The World Health Organisation says no fewer than 2.2 million Afghans are believed to be suffering from depressive and anxiety disorders.
The WHO in a statement published on Monday, said the estimates only, but “actual figures are likely to be much higher,”
WHO country director Richard Peeperkorn is quoted as saying: “no accurate data is available on the number of those affected by mental health issues.”
Recent WHO estimates show that more than one million Afghans suffer from depression while over 1.2 million suffer from anxiety disorders, the statement reads.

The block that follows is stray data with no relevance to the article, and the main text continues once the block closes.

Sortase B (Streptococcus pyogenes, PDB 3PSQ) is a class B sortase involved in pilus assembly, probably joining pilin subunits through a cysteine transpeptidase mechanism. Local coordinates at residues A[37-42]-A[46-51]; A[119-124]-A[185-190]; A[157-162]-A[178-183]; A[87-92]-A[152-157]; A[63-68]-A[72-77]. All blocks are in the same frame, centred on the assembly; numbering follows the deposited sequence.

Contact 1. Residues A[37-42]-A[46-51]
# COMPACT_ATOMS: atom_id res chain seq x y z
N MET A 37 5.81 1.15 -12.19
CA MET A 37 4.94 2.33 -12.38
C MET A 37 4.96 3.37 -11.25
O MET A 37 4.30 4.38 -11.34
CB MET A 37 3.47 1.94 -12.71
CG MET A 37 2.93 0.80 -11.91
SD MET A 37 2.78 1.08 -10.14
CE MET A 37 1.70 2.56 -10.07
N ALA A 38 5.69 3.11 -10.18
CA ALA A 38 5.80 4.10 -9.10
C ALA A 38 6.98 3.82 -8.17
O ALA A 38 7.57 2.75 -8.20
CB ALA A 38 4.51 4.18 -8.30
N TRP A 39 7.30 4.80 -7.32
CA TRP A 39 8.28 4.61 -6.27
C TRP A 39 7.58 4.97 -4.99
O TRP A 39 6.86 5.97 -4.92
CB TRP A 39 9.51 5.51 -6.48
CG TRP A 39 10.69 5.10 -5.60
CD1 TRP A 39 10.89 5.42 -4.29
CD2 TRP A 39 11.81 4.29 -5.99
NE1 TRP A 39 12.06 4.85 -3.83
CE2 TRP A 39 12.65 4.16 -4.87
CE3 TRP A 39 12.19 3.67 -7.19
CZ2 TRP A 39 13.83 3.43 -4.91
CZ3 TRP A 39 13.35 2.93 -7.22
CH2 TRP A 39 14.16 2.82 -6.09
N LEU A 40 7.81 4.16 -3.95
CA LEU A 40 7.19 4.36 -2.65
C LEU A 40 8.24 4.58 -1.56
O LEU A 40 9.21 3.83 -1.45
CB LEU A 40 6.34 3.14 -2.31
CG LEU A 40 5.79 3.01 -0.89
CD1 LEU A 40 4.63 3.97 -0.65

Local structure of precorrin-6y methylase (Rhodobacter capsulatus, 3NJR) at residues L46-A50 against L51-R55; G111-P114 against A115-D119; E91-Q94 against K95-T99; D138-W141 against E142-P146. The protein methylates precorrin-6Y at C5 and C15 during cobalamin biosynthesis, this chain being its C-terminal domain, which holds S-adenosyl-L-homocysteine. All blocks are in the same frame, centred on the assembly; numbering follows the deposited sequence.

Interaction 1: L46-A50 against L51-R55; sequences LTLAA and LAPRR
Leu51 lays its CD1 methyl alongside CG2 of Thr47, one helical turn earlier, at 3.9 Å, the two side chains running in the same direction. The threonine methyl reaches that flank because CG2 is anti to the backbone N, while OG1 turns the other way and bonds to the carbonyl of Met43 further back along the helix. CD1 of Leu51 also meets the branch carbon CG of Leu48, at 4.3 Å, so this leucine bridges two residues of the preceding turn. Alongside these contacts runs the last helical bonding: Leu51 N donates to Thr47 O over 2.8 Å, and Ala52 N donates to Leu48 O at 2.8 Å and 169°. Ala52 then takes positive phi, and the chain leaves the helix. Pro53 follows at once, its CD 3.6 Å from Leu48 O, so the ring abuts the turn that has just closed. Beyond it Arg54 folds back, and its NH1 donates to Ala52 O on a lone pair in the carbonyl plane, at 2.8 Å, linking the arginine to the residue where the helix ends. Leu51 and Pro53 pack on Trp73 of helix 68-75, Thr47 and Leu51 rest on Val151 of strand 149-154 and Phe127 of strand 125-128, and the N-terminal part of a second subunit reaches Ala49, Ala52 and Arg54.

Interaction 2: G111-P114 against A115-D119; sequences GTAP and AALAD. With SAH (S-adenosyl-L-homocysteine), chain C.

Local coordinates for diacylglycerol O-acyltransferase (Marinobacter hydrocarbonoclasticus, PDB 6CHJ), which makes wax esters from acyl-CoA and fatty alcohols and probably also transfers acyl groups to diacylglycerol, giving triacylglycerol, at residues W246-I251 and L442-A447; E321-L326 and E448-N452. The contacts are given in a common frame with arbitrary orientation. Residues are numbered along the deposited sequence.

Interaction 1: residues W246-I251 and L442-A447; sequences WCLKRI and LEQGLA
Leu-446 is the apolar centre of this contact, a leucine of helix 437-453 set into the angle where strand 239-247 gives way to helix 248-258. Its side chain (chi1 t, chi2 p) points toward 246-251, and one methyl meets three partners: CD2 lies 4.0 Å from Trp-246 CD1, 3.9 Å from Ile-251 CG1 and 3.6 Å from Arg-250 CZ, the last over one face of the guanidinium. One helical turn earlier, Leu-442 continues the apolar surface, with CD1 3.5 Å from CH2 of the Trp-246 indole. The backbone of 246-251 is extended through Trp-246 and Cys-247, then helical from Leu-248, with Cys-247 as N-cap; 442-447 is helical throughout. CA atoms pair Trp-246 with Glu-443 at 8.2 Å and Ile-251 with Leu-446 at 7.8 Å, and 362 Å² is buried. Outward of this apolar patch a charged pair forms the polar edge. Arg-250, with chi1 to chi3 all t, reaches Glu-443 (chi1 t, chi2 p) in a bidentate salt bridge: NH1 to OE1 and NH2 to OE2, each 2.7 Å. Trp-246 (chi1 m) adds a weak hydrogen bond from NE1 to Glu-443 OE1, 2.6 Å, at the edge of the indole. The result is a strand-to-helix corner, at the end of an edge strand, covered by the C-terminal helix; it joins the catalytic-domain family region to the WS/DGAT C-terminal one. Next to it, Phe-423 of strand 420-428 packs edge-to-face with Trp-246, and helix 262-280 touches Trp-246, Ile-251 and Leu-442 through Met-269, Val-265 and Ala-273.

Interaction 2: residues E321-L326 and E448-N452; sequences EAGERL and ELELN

The world body said there are still very few psychologists or therapists for mental health patients in Afghanistan, one of the poorest countries in the world affected by nearly four decades of war and civil war.
According to Public Health Minister Ferozuddin Feroz, Afghanistan has trained over 700 psychological counselors and 101 mental health doctors, 300 of whom are currently working in government-run health centres.
“There is an urgent need for increased investment towards supporting mental health interventions in Afghanistan,” Peeperkorn added. (NAN)